[latex]X = \begin{cases} 1 & \text{with probability } p \\ 0 & \text{with probability } 1p \end{cases}[/latex]
with the population mean [latex]\mu = p[/latex] and standard deviation [latex]\sigma = \sqrt{p(1p)}[/latex]. Therefore, the sampling distribution of the sample proportion [latex]\hat{p}[/latex] is summarized as follows.
Key Facts: Sampling Distribution of the Sample Proportion
 Centre: the mean of the sample proportion [latex]\hat{p}[/latex] equals the population mean [latex]\mu[/latex]. That is,
[latex]\mu_{\scriptsize \hat{p}} = \mu = p[/latex].
 Spread: the standard deviation of the sample proportion [latex]\hat{p}[/latex] equals the population standard deviation [latex]\sigma[/latex] divided by the square root of the sample size. That is,
[latex]\sigma_{\scriptsize \hat{p}} = \frac{\sigma}{\sqrt{n}} = \frac{\sqrt{p(1p)}}{\sqrt{n}} = \sqrt{ \frac{p(1p)}{n}}[/latex].
These two arguments are true for any population proportion [latex]p[/latex] and any sample size n.
 Shape: The population distribution is nonnormal. By the central limit theorem (CLT), however, [latex]\hat{p}[/latex] is approximately normal if n is large enough. The rule of thumb is to guarantee both [latex]np \geq 5[/latex] and [latex]n(1p) \geq 5[/latex], i.e., [latex]n \geq \max \left\{ \frac{5}{p}, \frac{5}{1p} \right\}[/latex]. Some textbooks require both [latex]np \geq 10[/latex] and [latex]n(1p) \geq 10[/latex].
Central limit theorem for the sample proportion:
If the sample size n is large enough ([latex]np \geq 5[/latex] and [latex]n(1p) \geq 5[/latex]), the sampling distribution of the sample proportion [latex]\hat{p}[/latex] is approximately normally distributed.
For example, suppose the population proportion is [latex]p=0.05[/latex]. Then the sampling distribution of the sample proportion [latex]\hat{p}[/latex] is approximately normally distributed if the sample size is at least
[latex]n = \max \left\{ \frac{5}{p}, \frac{5}{1p} \right\} = \max \left\{ \frac{5}{0.05}, \frac{5}{10.05} \right\} = \max \{ 100, 5.26 \} = 100.[/latex]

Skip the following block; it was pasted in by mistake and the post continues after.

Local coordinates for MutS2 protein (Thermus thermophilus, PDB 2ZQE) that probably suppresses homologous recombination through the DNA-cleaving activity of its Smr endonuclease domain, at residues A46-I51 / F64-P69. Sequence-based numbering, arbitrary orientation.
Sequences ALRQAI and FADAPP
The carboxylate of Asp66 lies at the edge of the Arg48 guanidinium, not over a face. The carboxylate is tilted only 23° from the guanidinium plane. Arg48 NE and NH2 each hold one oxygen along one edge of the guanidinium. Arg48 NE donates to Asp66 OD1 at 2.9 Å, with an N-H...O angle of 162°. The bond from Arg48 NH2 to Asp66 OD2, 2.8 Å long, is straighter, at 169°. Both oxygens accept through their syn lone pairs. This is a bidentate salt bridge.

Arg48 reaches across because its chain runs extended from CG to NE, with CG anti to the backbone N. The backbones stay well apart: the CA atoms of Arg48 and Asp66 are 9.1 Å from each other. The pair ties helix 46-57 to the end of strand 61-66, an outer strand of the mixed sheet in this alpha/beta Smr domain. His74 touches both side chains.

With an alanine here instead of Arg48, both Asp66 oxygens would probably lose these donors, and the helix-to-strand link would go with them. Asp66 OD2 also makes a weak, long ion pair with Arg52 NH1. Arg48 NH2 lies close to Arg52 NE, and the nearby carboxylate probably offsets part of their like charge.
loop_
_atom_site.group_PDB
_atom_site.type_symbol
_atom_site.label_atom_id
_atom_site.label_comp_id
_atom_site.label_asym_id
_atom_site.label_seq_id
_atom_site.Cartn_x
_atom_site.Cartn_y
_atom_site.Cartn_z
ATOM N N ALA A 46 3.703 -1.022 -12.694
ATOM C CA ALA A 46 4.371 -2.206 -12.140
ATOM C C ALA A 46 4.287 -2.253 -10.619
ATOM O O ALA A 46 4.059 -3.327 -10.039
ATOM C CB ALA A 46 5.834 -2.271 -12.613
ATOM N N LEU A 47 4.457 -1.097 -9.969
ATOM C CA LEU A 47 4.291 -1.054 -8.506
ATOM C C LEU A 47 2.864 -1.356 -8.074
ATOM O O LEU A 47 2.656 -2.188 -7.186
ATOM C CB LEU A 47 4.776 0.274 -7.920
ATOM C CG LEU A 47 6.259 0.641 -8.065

The following figures show the sampling distribution of the sample proportion with [latex]p=0.05[/latex] and sample sizes n = 50, 100, 200, and 1000.
Figure 10.1: Histograms of Sample Proportions with Different Sample Size. [Image Description (See Appendix D Figure 10.1)] Click on the image to enlarge it.

There are several findings:
 The sampling distribution of the sample proportion becomes increasingly normal as the sample size n increases. When n = 50, the sampling distribution of sample proportion is skewed. When n = 100, the distribution is still slightly right skewed. For n = 200 and n = 1000, the sampling distribution appears bellshaped and symmetric (indicative of a normal distribution).
 The mean of the sample proportion (blue dashed line) is always identical to the population proportion p = 0.05 (red solid line) regardless of the sample size n.
 The standard deviation of the sample proportion decreases as n increases.
To summarize, for [latex]np \geq 5[/latex] and [latex]n(1p) \geq 5[/latex], [latex]\hat{p} \sim N \left( p , \sqrt{\frac{p(1p)}{n}} \right)[/latex]. The standardized version of [latex]\hat{p}[/latex] is [latex]Z = \frac{\hat{p}  p}{\sqrt{\frac{p(1p)}{n}}} \sim N(0,1)[/latex]. As a result, inferences about the population proportions are based on the standard normal distribution.